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|Title:||Implementation of the Critical Care Pain Observation Tool increases the frequency of pain assessment for noncommunicative ICU patients.|
|Authors:||Phillips, Margaret Louise|
|Affiliation:||Intensive Care Unit, Royal Darwin Hospital, 105 Rocklands Drive, Tiwi NT 0810, Australia. Electronic address: email@example.com..|
Intensive Care Unit, Royal Darwin Hospital, 105 Rocklands Drive, Tiwi NT 0810, Australia. Electronic address: firstname.lastname@example.org..
Australian and New Zealand Intensive Care Research Centre (ANZIC-RC), Department of Epidemiology and Preventive Medicine, Monash University, Level 3, 553 St Kilda Road, Melbourne VIC 3004, Australia. Electronic address: email@example.com..
|Citation:||Australian critical care : official journal of the Confederation of Australian Critical Care Nurses 2018-10-09|
|Abstract:||Pain is a common stressor for ICU patients, necessitating routine assessment. For patients who are unable to communicate, self-report tools are unsuitable, and the use of an observational tool is required to assess pain appropriately. The Critical Care Pain Observation Tool (CPOT) is the most reliable tool currently available to assess pain in these patients. We investigated whether the implementation of the CPOT in one Australian ICU could increase frequency of appropriate pain assessments, and if this would affect the administration of analgesia and sedation. In this before and after study, we first performed a retrospective chart audit on 441 adult ICU patient charts, over 49 days. Data collected included frequency and type of pain assessments, sedation and analgesia administered, communication and CAM-ICU status, and bedside nurse-perceived pain. During the implementation phase, new policy and guideline documents were released, and ICU charts were redesigned to incorporate the CPOT. All nursing staff attended an education session on pain assessment and correct use of the CPOT. The chart audit was repeated, capturing 344 charts over 43 days. Mean total assessments in 24 hours increased from 7.2 to 7.9 for communicative, 3.0 to 8.9 for non-communicative, and 5.1 to 9.1 for transitioning patients. For non-communicative patients there was a significant increase in observational assessments including the CPOT (1.7 to 8.3), and a decrease in inappropriate use of self-report tools (1.3 to 0.2). We also observed significant increases in administration of paracetamol, opiates, propofol, patient-controlled analgesia, modified-release opiates, and neuropathic pain agents. Implementation of the CPOT using standardised education and resources led to increased frequency of pain assessment, particularly for non-communicative patients. Appropriate observational assessments were also more frequently used for these patients. Analgesic administration generally increased, as did the use of propofol.|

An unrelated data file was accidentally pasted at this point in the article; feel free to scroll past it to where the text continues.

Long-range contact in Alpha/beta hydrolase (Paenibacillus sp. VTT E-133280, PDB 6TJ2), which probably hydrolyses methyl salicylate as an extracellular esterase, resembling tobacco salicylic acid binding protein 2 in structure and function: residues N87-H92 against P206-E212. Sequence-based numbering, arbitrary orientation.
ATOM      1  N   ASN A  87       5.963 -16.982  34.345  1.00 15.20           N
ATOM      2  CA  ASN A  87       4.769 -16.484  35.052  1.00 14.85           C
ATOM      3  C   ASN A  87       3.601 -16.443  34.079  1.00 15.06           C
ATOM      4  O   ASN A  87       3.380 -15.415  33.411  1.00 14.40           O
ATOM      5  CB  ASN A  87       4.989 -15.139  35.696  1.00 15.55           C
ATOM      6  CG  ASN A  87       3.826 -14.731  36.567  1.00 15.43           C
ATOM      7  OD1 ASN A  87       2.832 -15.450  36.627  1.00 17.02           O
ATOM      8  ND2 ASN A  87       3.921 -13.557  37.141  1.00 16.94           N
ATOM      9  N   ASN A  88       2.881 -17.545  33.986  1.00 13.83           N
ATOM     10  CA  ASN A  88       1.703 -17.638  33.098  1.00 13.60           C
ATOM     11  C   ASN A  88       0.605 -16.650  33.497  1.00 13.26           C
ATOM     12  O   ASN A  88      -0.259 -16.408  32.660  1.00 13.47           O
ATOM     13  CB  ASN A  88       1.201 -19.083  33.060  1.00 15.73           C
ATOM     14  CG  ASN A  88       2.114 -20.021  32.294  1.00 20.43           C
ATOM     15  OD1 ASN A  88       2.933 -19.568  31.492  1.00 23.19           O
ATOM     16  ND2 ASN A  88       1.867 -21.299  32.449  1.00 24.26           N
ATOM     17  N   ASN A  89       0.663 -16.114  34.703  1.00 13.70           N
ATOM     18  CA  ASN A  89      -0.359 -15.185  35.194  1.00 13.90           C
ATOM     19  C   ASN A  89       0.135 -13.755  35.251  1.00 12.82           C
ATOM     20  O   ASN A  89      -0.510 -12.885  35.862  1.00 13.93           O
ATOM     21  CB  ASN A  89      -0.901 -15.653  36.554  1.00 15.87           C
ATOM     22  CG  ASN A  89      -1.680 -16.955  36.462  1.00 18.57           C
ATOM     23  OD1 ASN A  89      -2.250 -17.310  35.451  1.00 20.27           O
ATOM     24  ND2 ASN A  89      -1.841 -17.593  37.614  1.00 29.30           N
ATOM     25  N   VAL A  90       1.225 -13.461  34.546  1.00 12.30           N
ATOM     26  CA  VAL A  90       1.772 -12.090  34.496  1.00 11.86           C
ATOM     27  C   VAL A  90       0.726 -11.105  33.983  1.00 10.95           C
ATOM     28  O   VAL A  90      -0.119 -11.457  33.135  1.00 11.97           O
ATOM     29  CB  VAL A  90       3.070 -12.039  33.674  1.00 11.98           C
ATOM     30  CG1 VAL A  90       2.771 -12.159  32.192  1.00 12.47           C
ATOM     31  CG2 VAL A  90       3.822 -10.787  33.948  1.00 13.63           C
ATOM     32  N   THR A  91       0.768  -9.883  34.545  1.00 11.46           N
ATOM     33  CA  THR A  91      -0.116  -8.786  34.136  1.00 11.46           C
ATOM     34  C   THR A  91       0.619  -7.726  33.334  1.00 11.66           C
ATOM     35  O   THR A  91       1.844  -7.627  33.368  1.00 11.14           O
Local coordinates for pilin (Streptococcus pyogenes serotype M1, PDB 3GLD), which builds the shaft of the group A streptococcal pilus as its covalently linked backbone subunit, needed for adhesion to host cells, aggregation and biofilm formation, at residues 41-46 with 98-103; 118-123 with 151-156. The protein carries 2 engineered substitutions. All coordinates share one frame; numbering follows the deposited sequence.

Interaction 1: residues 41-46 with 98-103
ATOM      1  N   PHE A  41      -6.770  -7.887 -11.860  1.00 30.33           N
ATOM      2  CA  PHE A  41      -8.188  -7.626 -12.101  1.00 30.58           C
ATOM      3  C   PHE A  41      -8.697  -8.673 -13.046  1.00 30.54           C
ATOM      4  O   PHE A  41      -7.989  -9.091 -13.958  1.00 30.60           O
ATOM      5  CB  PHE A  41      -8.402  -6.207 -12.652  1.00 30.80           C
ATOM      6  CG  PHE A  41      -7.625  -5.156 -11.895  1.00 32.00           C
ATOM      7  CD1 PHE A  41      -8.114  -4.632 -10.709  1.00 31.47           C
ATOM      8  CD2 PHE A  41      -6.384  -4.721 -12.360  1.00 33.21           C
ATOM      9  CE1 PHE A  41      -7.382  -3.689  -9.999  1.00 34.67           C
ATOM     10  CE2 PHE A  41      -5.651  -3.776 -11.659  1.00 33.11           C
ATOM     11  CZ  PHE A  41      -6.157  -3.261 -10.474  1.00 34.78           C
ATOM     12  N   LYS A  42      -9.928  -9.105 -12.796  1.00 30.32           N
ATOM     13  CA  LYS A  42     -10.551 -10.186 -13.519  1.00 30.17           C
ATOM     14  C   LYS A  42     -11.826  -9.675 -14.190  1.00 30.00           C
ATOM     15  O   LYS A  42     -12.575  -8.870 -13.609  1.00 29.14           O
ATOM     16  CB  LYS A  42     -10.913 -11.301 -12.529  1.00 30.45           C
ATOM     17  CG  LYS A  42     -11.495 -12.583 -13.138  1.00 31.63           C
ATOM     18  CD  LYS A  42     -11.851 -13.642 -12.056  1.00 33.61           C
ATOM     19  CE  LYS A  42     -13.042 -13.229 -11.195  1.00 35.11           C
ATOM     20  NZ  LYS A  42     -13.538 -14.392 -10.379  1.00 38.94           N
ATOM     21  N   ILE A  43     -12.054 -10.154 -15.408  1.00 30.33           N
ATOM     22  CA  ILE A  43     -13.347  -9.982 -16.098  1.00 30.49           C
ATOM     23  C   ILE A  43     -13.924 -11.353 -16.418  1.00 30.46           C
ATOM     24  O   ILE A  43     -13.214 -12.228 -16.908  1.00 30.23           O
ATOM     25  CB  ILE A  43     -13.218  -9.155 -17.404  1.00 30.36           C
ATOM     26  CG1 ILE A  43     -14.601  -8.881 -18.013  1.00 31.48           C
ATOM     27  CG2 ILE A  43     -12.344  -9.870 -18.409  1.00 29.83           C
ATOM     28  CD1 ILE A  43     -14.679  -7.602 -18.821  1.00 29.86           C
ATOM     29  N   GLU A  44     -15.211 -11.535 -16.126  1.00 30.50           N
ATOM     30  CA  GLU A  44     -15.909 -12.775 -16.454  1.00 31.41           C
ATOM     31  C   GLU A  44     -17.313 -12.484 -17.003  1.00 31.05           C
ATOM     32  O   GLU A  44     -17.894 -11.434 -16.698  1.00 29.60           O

|Appears in Collections:||NT Health digital library|
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